I was blessed to get to sit down with one of Holt County's retired sheriffs on November 16, and it was a terrific interview. He had to weather three major environmental disasters in his first two years in office. No sooner had the county began to recover from one than it seemed another was flowing over the horizon or raining from the skies. The transcription is nearly completed on this interview. I will be sending it back for final review before printing the copy to be donated.
Last night, I was able to sit down with one of Nodaway County's retired sheriffs, one of the very few, if not the only one, to have served more than three terms. I am eager to begin transcribing that interview and making it a part of the Nodaway County archives.
I stand amazed at the large-scale issues these men have had to deal with in their terms as office, and how they have handled themselves with such courage and professionalism in the midst of such challenges. Each of them credits the men and women who have served as their deputies, dispatchers, and administrative staff. They all felt a strong sense of "family" to the people in the department, and took their responsibilities to their counties very seriously.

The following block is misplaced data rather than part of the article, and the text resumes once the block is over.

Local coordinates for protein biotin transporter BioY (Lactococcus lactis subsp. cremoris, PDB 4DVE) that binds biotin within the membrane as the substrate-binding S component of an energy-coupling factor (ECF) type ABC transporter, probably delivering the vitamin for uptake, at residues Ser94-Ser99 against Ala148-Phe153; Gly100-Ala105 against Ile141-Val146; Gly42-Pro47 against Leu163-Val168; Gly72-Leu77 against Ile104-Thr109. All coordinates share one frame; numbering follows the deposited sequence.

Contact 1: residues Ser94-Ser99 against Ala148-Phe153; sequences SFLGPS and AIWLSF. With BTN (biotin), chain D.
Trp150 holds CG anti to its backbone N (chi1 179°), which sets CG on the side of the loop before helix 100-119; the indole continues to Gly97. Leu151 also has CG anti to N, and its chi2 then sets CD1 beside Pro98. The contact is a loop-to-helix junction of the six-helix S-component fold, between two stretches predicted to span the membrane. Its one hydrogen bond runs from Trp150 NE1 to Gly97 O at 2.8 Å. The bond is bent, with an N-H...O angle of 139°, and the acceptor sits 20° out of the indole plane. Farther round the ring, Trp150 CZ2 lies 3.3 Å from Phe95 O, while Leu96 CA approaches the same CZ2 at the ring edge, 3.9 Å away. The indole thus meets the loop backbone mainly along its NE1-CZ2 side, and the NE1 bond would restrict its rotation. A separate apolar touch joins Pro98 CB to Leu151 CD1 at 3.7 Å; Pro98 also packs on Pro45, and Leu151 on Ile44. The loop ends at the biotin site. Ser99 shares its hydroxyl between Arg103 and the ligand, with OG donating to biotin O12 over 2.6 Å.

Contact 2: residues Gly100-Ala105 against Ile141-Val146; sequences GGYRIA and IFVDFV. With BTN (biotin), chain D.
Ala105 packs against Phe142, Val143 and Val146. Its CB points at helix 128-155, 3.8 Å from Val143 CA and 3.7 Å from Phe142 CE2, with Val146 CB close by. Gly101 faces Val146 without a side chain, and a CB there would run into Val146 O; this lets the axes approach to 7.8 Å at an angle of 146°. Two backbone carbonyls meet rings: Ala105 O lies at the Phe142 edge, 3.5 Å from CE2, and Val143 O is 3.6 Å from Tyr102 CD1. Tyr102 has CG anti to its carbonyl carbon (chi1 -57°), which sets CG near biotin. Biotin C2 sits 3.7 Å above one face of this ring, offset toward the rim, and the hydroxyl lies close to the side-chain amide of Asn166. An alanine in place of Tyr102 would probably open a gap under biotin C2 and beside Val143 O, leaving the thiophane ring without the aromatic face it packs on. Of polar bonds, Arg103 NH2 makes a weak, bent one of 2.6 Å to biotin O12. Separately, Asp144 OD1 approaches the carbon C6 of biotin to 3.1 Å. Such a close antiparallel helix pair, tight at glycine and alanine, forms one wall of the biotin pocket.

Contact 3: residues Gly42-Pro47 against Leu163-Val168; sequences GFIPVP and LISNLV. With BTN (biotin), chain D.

A common thread through all the interviews so far is the sheriffs' fondness for working for and with people, even when their decisions are unpopular. Dealing with people daily is the one aspect of the job they miss the most.
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